There has been a lot of talk about whether President Obama should issue a cyber-security Executive Order since a Congressional filibuster last month killed the idea in bill form. And pressure is mounting on both sides of the debate. While the US Chamber of Commerce and other business groups are opposed to an executive order, just this week Sen. Jay Rockefeller of West Virginia, who is in favor of it, wrote to the CEOs of the 500 largest US companies to request their views on cybersecurity and the legislation aimed at protecting the nation’s critical infrastructure from computer attacks. ( As an aside, I ‘d be interested to know what sort of response the Senator gets from the letter and how much the companies will divulge.)

 

Whether Obama will ever issue an order, I don’t know. What I can comment on based on my experience in the security industry, and having worked with the US Dept. of Defense and other Government agencies on cyber threat issues, is that for a directive of any kind to have impact it should include these five things:

  1. A clear definition of which services or sectors are critical to national security interests. For example, these would include power, water, healthcare, air traffic, etc. So far, the biggest obstacle to getting a bill done has been private sector concerns about having to reveal their security protocols to a government agency. By clearly defining the industries that have a direct tie to national security and are subject to government oversight already could help quell fears of a “big brother” scenario.
  2. Specific reporting requirements for the sectors defined above. For example, the order would need to be able to collect information such as how frequently attempted and actual security breaches occur. There needs to be a well thought-out reporting structure for this.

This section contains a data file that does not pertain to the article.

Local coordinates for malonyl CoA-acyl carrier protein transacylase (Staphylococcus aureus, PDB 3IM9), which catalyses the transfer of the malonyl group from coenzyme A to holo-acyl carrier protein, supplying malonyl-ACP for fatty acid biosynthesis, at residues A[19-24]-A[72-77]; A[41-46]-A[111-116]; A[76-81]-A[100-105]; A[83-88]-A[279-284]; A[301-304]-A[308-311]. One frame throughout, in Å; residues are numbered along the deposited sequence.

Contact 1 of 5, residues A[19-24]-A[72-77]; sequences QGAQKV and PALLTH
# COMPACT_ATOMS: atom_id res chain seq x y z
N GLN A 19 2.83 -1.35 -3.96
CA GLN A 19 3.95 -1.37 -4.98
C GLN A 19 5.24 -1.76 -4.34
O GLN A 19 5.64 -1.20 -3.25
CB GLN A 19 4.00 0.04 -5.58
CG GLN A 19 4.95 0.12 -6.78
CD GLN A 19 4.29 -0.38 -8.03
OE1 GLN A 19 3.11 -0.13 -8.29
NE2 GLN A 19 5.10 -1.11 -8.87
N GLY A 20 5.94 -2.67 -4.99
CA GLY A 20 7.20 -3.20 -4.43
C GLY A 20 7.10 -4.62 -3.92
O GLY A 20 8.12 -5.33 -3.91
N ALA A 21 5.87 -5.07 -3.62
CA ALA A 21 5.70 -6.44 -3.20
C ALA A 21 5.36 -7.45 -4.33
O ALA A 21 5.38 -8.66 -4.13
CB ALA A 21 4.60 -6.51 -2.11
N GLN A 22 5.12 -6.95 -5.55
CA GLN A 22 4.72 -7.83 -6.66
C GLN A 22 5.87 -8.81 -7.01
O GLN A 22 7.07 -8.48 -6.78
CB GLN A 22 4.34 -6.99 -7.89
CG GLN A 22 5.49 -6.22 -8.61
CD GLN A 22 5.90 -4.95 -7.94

3. The designation of a security liaison within every organization who is responsible for reporting directly to the government. Whether this person is in risk management, IT or the legal department, defining this role and the responsibilities within it would make it clear that this is not everybody’s or nobody’s job. What would this job entail? While reporting data would be a significant part of it, the communication needs to go beyond the sharing of spread sheets and include regular dialogue between those running critical infrastructure and the government.
  4. A timeline of minimum security goals that must be met. Clearly, given the size and ever-changing nature of the cyber-threats we face, it would be impossible to batten down every hatch right away. But we do need an aggressive timeline to meet minimally acceptable standards.
  5. Penalties for noncompliance. Whether it’s fines or tax implications, or even having a license dependent on meeting certain cybersecurity goals, there needs to be a stick to go along with the carrot. In my view, the carrot is the federal government helping to prevent attacks and sharing information on threats in a more organized and effective way. Any sector should be grateful to have inside knowledge to help them operate more securely.

Of course, if you are relying on the Government to keep you safe, or organize your cybersecurity priorities you’re already behind the curve.   Companies need to be more proactive in maintaining their own security health, compliance with any law or order, does not necessarily mean you are secure.

Mark Hatton, President, CEO